Risk mitigation practices. The FDIC lists risk-mitigating activities that financial institutions can take to reduce the risk of consumer harm and avoid potential violations arising from multiple re-presentment NSF fee practices. In addition to eliminating NSF fees or not charging more than one NSF fee for the same transaction, such activities consist of: (1) conducting a comprehensive review of policies, practices, and monitoring activities related to re-presentments and making appropriate changes and clarifications, (2) clearly and conspicuously disclosing the amount of NSF fees and when and how such fees will be imposed, and (3) reviewing customer notification or alert practices related to NSF transactions and the timing of fees to ensure customers have the ability to avoid multiple fees for re-presented items. We are currently assisting several clients in conducting these reviews.
The FDIC expects institutions that self-identify re-presentment NSF fee issues to: (1) take full corrective action, including providing full restitution consistent with the guidance; (2) promptly correct NSF fee disclosures and account agreements for both existing and new customers, including providing revised disclosures and agreements to all customers, (3) consider whether additional risk mitigation practices are needed to reduce potential unfairness risk, and (4) monitor ongoing activities and customers feedback to endure full and lasting corrective action. These activities should be conducted carefully with consideration given to how they will impact any class actions in which the bank is a defendant.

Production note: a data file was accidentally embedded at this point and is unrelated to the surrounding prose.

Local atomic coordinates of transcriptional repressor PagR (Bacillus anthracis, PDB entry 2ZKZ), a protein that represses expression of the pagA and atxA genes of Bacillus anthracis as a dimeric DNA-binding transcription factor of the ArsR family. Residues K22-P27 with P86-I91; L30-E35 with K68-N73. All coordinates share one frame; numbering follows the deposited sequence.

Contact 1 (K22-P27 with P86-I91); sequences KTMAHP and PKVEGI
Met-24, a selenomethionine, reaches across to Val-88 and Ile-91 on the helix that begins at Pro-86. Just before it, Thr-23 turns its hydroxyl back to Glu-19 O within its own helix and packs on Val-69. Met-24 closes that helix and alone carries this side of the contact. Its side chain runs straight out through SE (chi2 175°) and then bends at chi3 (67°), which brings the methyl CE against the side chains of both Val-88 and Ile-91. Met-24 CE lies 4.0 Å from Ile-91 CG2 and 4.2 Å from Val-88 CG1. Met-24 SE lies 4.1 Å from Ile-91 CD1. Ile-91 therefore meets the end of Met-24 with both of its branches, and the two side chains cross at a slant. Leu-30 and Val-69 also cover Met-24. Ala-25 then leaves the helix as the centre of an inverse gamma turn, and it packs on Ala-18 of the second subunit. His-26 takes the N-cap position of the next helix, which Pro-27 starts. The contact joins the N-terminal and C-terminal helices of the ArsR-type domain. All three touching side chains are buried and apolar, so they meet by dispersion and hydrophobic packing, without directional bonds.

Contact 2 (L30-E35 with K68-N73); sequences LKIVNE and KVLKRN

FDIC’s supervisory approach. The FDIC advises that it “will recognize an institution’s proactive efforts to self-identify and correct violations.” More specifically, its examiners will generally not cite UDAP violations that have been identified and fully corrected before the start of a consumer compliance examination. In determining the scope of restitution, the FDIC will consider an institution’s record-keeping practices and any challenges it may have in retrieving, reviewing, and analyzing re-presentment data, on a case-by-case basis, when evaluating the time period used for customer remediation. The FDIC notes that it has accepted a two-year lookback period for restitution in cases where an institution was unable to reasonably access accurate ACH data for re-presented transactions beyond two years. It advises that if an institution with challenges in readily accessing accurate ACH data self-corrects this issue and provides restitution to harmed customers for transactions occurring two years before the date of the guidance (August 18, 2022), the institution will generally be considered to have made full corrective action. The FDIC warns, however, that (1) it will not consider full corrective action to have been taken if an institution fails to provide restitution for harmed customers when data on re-presentment is reasonably available, and (2) if examiners identify violations arising from re-presentment NSF fee practices that have not been self-identified and fully corrected prior to an examination, the FDIC will evaluate appropriate supervisory or enforcement actions, including civil money penalties and restitution.
Neither the OCC, the FRB, nor the CFPB have taken a formal public position on the issue of re-presentment NSF fees. However, the federal prudential regulators and the CFPB generally take consistent positions with respect to consumer compliance issues (and Acting Comptroller Hsu and CFPB Director Chopra are current members of the FDIC Board of Directors), and the OCC, FRB, and CFPB have already made overdraft practices a focus of concern. Accordingly, we expect these agencies will soon take a similar position on re-presentment NSF fees in guidance or otherwise.
Overdraft and NSF fees also continue to be a focus of state regulators. In July 2022, the New York State Department of Financial Services issued an Industry Letter providing guidance on overdraft and NSF fees to depository institutions that it supervises. In March 2021, the Division of Banks of the Massachusetts Office of Consumer Affairs and Business Regulation issued a supervisory alert to warn financial institutions of the potential legal and regulatory risks arising from NSF fees charged on the re-presentment of unpaid transactions.